Empidoidea is a diverse fly group with over 10,000 species, found worldwide. They are often called "dance flies" because many species form aerial mating swarms. Many Empidoidea are predaceous on other insects, but in the subfamily Empidinae, only males capture prey, which is given to the female during mating as a "nuptial gift". In some other groups (such as Hemerodromiinae, Hybotinae, and Tachydromiinae), one pair of legs is larger and modified for grasping prey. Many empidids, including some predaceous species, feed on nectar or pollen, and some (especially Empis spp.) have a long proboscis for reaching nectar. Long-legged flies (Dolichopodidae) mostly live on the margins of streams, lakes, oceans or other water bodies, though some are common on vegetation or tree trunks.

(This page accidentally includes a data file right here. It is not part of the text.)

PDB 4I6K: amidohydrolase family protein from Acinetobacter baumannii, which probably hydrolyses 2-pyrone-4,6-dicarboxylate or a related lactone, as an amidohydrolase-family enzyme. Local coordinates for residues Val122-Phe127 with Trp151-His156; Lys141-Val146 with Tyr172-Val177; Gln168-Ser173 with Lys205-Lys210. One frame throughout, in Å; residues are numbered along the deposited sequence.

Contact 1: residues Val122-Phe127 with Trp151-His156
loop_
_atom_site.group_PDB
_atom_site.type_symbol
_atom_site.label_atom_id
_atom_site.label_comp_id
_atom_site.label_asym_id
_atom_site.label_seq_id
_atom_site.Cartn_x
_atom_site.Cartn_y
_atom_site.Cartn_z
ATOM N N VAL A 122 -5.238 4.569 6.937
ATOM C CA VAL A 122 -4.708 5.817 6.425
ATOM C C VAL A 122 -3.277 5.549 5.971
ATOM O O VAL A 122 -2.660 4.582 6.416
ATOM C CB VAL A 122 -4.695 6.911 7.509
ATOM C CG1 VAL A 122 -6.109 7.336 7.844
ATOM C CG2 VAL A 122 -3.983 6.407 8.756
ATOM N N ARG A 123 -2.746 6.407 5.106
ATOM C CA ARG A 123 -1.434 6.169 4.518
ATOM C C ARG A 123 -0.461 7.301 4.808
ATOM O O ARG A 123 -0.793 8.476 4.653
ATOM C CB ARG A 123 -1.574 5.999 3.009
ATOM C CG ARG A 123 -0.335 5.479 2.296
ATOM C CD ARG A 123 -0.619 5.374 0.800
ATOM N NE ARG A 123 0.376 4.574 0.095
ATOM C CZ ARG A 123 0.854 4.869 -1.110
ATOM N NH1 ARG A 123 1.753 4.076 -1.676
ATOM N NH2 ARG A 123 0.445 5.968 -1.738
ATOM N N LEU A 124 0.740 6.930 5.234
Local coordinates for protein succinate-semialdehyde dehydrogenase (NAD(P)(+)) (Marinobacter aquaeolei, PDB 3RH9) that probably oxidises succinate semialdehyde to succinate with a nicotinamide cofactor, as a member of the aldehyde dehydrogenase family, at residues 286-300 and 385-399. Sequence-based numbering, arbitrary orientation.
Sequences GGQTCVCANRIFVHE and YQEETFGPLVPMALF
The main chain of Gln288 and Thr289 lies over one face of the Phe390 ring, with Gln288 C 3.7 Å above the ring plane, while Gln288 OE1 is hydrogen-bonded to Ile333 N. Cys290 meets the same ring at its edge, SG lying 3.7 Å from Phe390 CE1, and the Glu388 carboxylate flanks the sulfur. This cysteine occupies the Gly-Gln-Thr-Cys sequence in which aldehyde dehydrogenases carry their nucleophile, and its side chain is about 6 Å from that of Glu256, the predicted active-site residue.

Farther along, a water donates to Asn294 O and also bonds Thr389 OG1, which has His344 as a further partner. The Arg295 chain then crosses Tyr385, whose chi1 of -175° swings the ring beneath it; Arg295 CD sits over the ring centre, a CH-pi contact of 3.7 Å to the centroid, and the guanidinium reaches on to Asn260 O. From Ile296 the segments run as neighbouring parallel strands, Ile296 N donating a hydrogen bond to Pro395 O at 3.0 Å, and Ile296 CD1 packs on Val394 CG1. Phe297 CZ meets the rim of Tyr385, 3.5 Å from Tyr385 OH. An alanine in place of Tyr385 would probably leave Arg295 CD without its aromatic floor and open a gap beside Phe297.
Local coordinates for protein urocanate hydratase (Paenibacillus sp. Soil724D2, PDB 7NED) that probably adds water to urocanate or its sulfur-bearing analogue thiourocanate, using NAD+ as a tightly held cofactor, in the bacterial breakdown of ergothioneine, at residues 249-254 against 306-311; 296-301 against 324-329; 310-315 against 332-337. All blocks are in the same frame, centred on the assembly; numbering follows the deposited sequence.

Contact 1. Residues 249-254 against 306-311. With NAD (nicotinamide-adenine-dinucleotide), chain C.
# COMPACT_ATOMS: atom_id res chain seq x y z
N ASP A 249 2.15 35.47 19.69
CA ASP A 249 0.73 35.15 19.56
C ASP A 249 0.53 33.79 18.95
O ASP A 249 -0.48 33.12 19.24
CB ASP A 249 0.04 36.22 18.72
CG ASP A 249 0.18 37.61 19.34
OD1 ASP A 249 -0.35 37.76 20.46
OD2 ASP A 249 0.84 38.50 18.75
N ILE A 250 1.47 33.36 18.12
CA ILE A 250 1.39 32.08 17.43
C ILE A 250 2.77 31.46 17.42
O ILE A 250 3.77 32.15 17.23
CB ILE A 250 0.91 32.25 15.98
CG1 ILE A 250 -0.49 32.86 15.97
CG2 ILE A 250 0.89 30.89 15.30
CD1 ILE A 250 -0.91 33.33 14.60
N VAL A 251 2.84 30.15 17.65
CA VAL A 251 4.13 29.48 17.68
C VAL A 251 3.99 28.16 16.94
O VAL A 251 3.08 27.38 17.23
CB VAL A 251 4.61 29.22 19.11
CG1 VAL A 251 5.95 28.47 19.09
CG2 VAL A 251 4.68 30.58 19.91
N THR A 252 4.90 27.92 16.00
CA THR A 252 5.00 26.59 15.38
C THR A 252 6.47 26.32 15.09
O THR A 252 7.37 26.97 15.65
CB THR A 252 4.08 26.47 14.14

Classification: Empidoidea were formerly classified in just two families: Empididae (dance flies) and Dolichopodidae (long-legged flies). Chvála (1981, 1983) found that some "Empididae" were more closely related to Dolichopodidae, and split the Empididae into several families. We follow the classification of Sinclair and Cumming (2006), which built upon Chvála's work and recognizes five families: Empididae, Hybotidae, Atelestidae, Brachystomatidae and Dolichopodidae (including Microphorinae and Parathalassiinae). Of these, all but the newly recognized Brachystomatidae are supported by DNA sequence data (Moulton and Wiegmann 2007). Two genera left unplaced by Sinclair and Cumming are sometimes placed in their own families: Homalocnemus and Oreogeton. Several others are left unplaced as the "Iteaphila group."
This site was created in hopes of collaborative development with empidoid researchers. Please add content about your favorite genera and species. To start with, we have added content for six empidid species: